Earlier this week, I decided to take matters into my own hands.  I did what any good wife, mother and book blogger would do and avoided all of the above and started reading.  So, you can imagine my excitement when I found From the Ashes.  I had completely forgotten about this free download from Barnes and Noble!  It was the perfect escape and provided me with three and half days of solid procrastination.  That right there should be endorsement enough, right?

If not, here's more: graduate student brothers, Michael and Jonathan Rickner have been close their entire lives.  However now that Michael has a new girlfriend, Jonathan can't help but be a little jealous.  Having spent most of their childhood on archaeological adventures with their famous father Sir William Rickner, Jonathan is not adjusting to the fact that he must now share his brother with another person.  Unfortunately, Michael shows up dead in his Washington, DC apartment and the police want to rule it a suicide.  Jonathan knows better and starts to dig into his brother's latest dissertation research.  What he finds is disturbing.  And dangerous.  He and Mara (the girlfriend) agree to work together to pick up where Michael left off and try to solve a series of clues that are hidden throughout New York City.  Their quest takes them through the historical ugliness of the rise of Nazi Germany, the Hoover administration, the Great Depression and even the Rockefellers.  Their enemies are determined to stop them so the closer they get to uncovering the long-hidden truth, the more danger they put themselves in.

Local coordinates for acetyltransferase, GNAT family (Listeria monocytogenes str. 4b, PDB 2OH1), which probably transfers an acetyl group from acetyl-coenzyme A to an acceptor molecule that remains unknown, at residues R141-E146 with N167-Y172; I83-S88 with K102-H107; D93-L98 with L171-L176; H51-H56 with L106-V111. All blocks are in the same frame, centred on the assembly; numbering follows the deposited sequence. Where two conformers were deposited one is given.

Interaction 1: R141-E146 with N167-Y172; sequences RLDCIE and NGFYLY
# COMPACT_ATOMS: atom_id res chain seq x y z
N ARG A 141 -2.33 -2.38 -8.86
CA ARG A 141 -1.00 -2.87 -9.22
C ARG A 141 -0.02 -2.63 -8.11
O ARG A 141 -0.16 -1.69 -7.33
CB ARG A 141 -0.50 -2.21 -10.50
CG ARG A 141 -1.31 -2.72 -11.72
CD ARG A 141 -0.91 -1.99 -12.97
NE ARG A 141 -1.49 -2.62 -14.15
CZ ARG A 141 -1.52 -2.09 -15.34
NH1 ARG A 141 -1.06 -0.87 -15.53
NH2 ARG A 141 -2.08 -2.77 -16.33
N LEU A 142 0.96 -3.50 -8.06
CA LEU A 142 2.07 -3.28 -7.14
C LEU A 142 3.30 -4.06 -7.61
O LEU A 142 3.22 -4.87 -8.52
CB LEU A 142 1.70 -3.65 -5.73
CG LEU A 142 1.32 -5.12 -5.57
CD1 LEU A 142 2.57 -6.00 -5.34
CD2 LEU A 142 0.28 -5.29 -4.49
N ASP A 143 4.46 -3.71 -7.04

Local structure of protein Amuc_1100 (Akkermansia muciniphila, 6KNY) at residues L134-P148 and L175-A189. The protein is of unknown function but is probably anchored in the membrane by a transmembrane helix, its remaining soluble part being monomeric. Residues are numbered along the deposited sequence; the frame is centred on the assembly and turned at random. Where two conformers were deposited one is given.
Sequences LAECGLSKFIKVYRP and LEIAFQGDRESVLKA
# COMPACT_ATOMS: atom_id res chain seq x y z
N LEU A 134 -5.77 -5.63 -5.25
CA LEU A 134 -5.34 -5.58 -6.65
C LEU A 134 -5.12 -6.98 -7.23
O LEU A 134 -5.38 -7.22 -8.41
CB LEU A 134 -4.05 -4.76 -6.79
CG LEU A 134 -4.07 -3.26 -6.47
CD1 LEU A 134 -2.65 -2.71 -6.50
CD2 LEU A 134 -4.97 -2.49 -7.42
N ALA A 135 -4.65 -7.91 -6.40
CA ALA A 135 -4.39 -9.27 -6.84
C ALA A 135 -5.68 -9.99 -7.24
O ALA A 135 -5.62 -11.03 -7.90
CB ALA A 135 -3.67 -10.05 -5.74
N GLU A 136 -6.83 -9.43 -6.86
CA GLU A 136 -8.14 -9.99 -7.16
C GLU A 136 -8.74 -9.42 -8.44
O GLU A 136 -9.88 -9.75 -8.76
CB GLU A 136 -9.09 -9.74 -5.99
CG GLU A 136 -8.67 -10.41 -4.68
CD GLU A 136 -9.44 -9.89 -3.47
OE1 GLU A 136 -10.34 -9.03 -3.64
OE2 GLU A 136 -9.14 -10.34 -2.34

There were lots of things about this book that made it the perfect escape.  I think the best part for me was the dedication and devotion Jonathan had for his deceased brother.  Nothing was more important to him than making sure his brother's work was finished and that the truth was exposed.  Familial loyalty, especially one highlighting brothers, is not often found in thrillers like this.  It was a nice touch.  I was also happy to see that Burns didn't take the easy way out and automatically make Jonathan and Mara a couple.  It was important to me that they continued on their quest and did not let the tragedy lead them straight into each others arms. 

Also central to the book were the historical references.  It was evident that Burns did a ton of research and it paid off.  As he and Mara were navigating the streets of New York and at one point climbing around the statue of Atlas in Rockefeller Center, I could almost hear the sounds of the city coming off the pages of the book.  Weaving in some historical references like Rockefeller, Hitler and their ties to the essence of our country in the 30's and 40's only added to the credibility of the author and the story.

I really hope Burns continues the story of Jonathan and Mara.  They made a good team and I would like to see them working together again in another book.  But really, I just need him to write another book and release it by next May.   I  don't like May.


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Wednesday, May 2, 2012

Look Me in the Eye: My Life with Asperger's by John Elder Robison